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close this bookSelf-Employment for Disabled People - Experiences from Africa and Asia (ILO, 1989, 100 p.)
View the document(introduction...)
View the documentAcknowledgements
View the documentIntroduction: What is this book about?
Open this folder and view contents1. The purpose of this book
Open this folder and view contents2. Self-employment - An option for disabled people
Open this folder and view contents3. Disabled entrepreneurs: Case studies
Open this folder and view contents4. What do disabled entrepreneurs need?
Open this folder and view contents5. What is being done for disabled entrepreneurs?
Open this folder and view contents6. Lessons to be learned
Open this folder and view contents7. Some thoughts for planners
View the documentAnnex I. Guide-lines for assistance to self-employment
View the documentAnnex II. Institutions surveyed
View the documentAnnex III. Further reading
View the documentOther ILO publications
View the documentBack cover

Annex I. Guide-lines for assistance to self-employment

Selection

· Self-employment is not for all, or even the majority, of the disabled.

· Self-selection is the best form of selection; it is necessary to ensure that those who ask for assistance are actually capable of becoming self-employed by asking them to do the preparatory work, gather information and so on, as far as is practical, so that they realise for themselves what is involved and drop out if they cannot manage.

· People who have no idea about what sort of business they might undertake are unlikely to be able to make a success of any business.

· Experience and commitment are far more important than education and qualifications.

· Earlier failure is the best preparation for future success.

· Persistence and initiative are the most important qualities, and these can be appraised from anyone's past history.

The choice of business

· The best idea is the one someone has himself or herself; the business that seems the most promising to an outsider will be no good if the potential entrepreneur does not believe in it.

· The market is the most important factor in any enterprise, however small; without customers, no business can even start.

· Every business must have a “unique selling point”: Why will people buy its products or services, rather than someone else's? If there is no reason, there will probably be no customers either.

· Market research is often too vague; the prospective self-employed should know who, specifically and by name, will be his or her customers.

Capital

· Money should only be lent if it can reasonably be expected to be repaid; otherwise, grants are better.

· Every enterprise needs fixed capital for equipment, and working capital to keep it going during the time between payment for supplies and receipts from customers. Working capital is often the more important of the two, and is often neglected.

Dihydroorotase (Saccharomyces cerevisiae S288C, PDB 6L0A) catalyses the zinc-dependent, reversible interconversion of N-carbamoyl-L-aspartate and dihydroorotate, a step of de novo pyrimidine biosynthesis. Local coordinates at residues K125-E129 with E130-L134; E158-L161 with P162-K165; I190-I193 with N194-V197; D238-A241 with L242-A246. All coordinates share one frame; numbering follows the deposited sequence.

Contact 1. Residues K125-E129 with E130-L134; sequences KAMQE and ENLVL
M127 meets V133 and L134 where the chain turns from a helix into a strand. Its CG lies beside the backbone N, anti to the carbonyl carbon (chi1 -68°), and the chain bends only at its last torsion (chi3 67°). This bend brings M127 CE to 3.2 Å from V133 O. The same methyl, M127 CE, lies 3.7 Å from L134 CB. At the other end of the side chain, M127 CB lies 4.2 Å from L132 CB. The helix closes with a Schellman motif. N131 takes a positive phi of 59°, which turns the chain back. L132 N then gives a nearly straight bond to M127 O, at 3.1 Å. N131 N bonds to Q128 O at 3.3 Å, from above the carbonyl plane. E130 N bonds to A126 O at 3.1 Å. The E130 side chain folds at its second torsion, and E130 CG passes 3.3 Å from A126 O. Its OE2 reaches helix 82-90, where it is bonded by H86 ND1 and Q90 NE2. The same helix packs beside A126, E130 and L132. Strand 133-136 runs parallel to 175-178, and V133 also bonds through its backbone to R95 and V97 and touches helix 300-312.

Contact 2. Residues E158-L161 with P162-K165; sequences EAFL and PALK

· Loan repayments should be calculated so that the borrower is better off than before the business started, even after making the repayments.

· Those who become self-employed should invest something of their own, even if it is only initial unpaid work; if the business costs an individual nothing, he or she will not fight to keep it alive.

· Loans should be quick to obtain and easy to repay; slow procedures and bureaucracy are far more serious than high interest rates, as the continuing success of moneylenders shows.

Training

· People must learn what they can use, not what the institution is equipped to teach.

· Existing businesses are often better training-grounds than any special training workshop.

· Business records are only of value if the self-employed can use them as well as keep them. If they cannot, it is a waste of time to prepare them.

· People cannot be taught; they must learn for themselves.

· Self-confidence is more important than specific skills; if people believe they can do something, they usually can.

Follow-up

· Entrepreneurs must be allowed to fail; “give it up” is often the best advice.

· People need continuing contact with others who are self-employed; this is often more helpful than advice from an outsider.

· It is important for the self-employed, and for assistance agencies, to recognise when assistance is no longer necessary, and to stop it.

· The self-employed need to be asked to talk about their problems, not told what to do.

· There are many institutions which help the self-employed; introductions to the specialists are better than help from the ignorant.